My name is Rachel Corrie

Next up in The Other Room’s autumn season is the debut production from new company, Graphic. Directed by Chelsea Gillard, no stranger to the space, My Name is Rachel Corrie is spirited and ever important as it takes to the floor in Cardiff’s pub theatre this week.

American activist, Rachel Corrie was intentionally hit and killed by a bulldozer in Gaza when she was just 23 years old. This production is made up of diary entries and emails from her life up to this point as she leaves her teenage bedroom in Washington behind and travels to Gaza to bring that touch of humanity back to the war stricken border between Israel and Palestine. 

The soundscape is an excellent touch to the production and while Corrie rattles through conversations, nights sleeping on the floor next to the children of  her adopted family and her hunts for a ballpoint pen, the added background noise and changes in lighting really help to emphasise the timing and context of the piece 

Despite the power in the writing, the piece takes it time to get going and drama student Shannon Keogh struggles to add the needed darkness and light to the piece until the last 15 minutes. Don’t get me wrong, while the importance and truth in her words is apparent, she doesn’t quite seem to believe in her own performance and despite the brilliant stage design, her static presence unfortunately causes the mind to wander. 

Full of resistance and relevance, but with not quite enough fight or pace in its delivery, My Name is Rachel Corrie is a promising debut from Graphic. 

My name is Rachel Corrie runs at The Other Room until 21st October

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It’s a Dark Vanilla Jungle out there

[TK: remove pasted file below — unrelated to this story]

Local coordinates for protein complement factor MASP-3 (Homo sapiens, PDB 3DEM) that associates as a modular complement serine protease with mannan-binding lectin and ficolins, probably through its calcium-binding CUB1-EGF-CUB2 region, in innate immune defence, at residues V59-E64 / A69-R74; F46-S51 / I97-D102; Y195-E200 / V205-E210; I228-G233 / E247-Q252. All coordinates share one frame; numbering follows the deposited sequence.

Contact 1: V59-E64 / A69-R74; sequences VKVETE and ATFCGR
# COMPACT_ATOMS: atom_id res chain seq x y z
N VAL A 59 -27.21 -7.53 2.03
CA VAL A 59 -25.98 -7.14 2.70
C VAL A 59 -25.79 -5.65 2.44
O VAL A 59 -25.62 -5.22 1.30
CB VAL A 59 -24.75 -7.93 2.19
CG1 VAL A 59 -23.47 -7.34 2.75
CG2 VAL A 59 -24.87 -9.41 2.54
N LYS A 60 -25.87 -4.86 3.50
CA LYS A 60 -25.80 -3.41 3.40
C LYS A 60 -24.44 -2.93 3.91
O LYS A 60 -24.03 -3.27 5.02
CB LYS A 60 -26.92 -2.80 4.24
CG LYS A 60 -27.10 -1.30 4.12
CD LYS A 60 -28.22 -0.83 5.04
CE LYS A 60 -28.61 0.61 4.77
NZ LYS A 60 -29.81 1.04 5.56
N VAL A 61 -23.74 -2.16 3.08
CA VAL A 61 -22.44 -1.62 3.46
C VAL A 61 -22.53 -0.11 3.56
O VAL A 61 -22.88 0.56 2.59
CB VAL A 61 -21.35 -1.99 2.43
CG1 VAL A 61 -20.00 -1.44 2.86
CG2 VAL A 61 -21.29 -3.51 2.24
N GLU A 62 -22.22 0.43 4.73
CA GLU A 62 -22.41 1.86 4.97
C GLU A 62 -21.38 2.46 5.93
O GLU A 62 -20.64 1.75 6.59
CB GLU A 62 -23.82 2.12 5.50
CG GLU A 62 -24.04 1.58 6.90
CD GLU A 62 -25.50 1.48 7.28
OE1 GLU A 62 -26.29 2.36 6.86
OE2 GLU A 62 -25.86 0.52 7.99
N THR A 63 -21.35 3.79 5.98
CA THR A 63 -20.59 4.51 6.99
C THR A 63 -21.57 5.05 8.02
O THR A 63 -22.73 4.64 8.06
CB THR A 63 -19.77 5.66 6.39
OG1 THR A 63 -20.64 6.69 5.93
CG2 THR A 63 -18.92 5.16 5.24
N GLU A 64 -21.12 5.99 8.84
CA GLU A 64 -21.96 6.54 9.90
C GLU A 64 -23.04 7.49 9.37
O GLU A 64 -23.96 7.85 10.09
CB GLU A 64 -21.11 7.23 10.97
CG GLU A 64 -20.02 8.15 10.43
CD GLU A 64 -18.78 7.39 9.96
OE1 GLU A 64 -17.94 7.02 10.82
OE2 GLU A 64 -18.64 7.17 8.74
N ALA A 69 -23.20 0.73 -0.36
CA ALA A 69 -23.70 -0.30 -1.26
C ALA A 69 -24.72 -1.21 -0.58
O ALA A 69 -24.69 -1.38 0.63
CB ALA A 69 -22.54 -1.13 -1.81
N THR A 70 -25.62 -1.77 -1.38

Within Phillip Ridleys writing is a warped maze of desperation, attraction and chaos; and Dark Vanilla Jungle does not disappoint. Brought to the stage by Supporting Walls and currently touring the UK, I was able to catch it in the Wales Millennium Centre’s Urdd Hall this evening after missing out in Edinburgh last summer.

Andrea’s tale of growing up and her need for love, is gripping from Gemma Whelan’s first steps in to the room, as she aims her stories, queries and insults to the audience members surrounding her. As her thoughts and stories unravel with tales of herons on islands and leaving shopping in car parks, Andrea (Whelan) leaps seamlessly between innocent childhood, life as a vulnerable manipulated teen and comparatively as an independent yet needy young woman.

The intense power of a single monologue is hugely apparent in this Supported Wall’s production with 80 minutes flying by caught up in the struggles and highs of Andrea’s life. Emotive, gripping and completely on it throughout, an incredibly honest and bare-faced performance from the incredibly talented Gemma Whelan.

Dark Vanilla Jungle is currently touring the UK after huge success at the Edinburgh Fringe: follow @SupportingWall on Twitter for further updates and details.